The third floor contains the recently opened Museum of Baroque Art, enriched with recent donations, and considered to contain the most comprehensive collection of Roman Baroque painting in Italy. Not surprisingly, the palace has been used as the set for many period films, including Visconti's masterpiece, The Leopard.

The visit won't be complete without a stroll in the shadowy paths of the Chigi park at the back of the palace. The 28 hectares of woodland constitute practically the last surviving example of the original wild wood that once covered the area that was, in ancient times, the realm of Diana Aricina, the goddess of nature. A later Chigi, Sigismondo, transformed the parkland under the residence into a romantic garden where nature was allowed to run riot; it became a favourite haunt of artists during the Grand Tour.

The garden contains many points of interest, such as the 17th-century great aviary, built like a Roman ruin, the snow pit (neviera), where snow was stored to make sorbets in summer, and a Roman sarcophagus allegedly belonging to Simon Magus, Nero's mysterious court magician. At the far corner of Piazza di Corte stands another treasure: the Martorelli Inn, where many famous 18th- and 19th-century artists and writers lodged. Their italicised names are inscribed on a plaque above the door: Guglielmo Turner, Cristiano Andersen, Enrico Longfellow. The inn possesses a series of enchanting frescoes on the legend of Diana by 18th century Polish artist Taddeo Kunze. The inn is at the top of Corso Garibaldi, which is lined with historic buildings, many dating back to the 16th and 17th centuries.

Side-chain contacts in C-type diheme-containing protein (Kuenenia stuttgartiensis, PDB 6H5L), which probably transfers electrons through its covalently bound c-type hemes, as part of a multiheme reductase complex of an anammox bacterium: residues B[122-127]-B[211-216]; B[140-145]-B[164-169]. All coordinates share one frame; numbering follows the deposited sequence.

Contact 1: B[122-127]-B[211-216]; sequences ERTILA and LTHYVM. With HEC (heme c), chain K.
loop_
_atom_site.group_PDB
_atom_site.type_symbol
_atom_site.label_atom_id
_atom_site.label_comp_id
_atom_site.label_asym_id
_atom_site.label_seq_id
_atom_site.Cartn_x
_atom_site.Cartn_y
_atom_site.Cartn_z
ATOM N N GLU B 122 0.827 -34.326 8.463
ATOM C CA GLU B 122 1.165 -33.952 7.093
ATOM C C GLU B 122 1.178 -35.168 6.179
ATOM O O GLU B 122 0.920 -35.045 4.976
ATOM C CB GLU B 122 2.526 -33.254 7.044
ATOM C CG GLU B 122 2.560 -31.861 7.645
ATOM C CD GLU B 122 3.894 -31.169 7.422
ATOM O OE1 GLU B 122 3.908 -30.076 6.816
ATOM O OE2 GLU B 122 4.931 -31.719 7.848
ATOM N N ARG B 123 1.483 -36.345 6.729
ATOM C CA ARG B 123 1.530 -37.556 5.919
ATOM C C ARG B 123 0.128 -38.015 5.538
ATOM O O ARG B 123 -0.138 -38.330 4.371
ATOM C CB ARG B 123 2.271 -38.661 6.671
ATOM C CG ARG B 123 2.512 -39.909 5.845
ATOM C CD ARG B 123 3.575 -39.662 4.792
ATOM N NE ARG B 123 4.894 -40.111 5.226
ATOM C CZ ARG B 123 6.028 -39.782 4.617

The Corso leads down past the fountain of Bella Flora, the ruins of an ancient Roman temple and the Palazzo Primoli-Bonaparte, built by Napoleon's brother as a summer retreat, to a spectacular finale: the Belvedere terrace, constructed on the old city walls, that opens onto a magnificent view over the Ariccia valley and Roman Campagna to the Mediterranean sea.

Side Notes

Where to eat. Enjoy the view at La Nicchia at the Belvedere Terrace. Tables outside when weather permits, tel. 069331960.

Things to do. Palazzo Chigi opening hours & guided tours vary according to season, tel. 069330053, www.palazzochigiariccia.it. Locanda Martorelli, by appointment, tel. 069332990, archeoclubariccia@alice.it.

The Sagra della Porchetta di Ariccia takes place each year in late summer and has been running since 1950.

Getting there. Regular Cotral bus service from Tuscolana, journey takes about 45 mins. There is also a train service from Termini to Albano Laziale, about 2 km from the centre of Ariccia.

The Chigi family. The powerful Chigi family came from Siena before it rose to prominence within the Roman aristicracy during the Renaissance. One of the family's more important figures was the immensely rich Agostino Chigi “the Magificient” (1465-1520) who was a significant patron of the arts during the Renaissance.

Margaret Stenhouse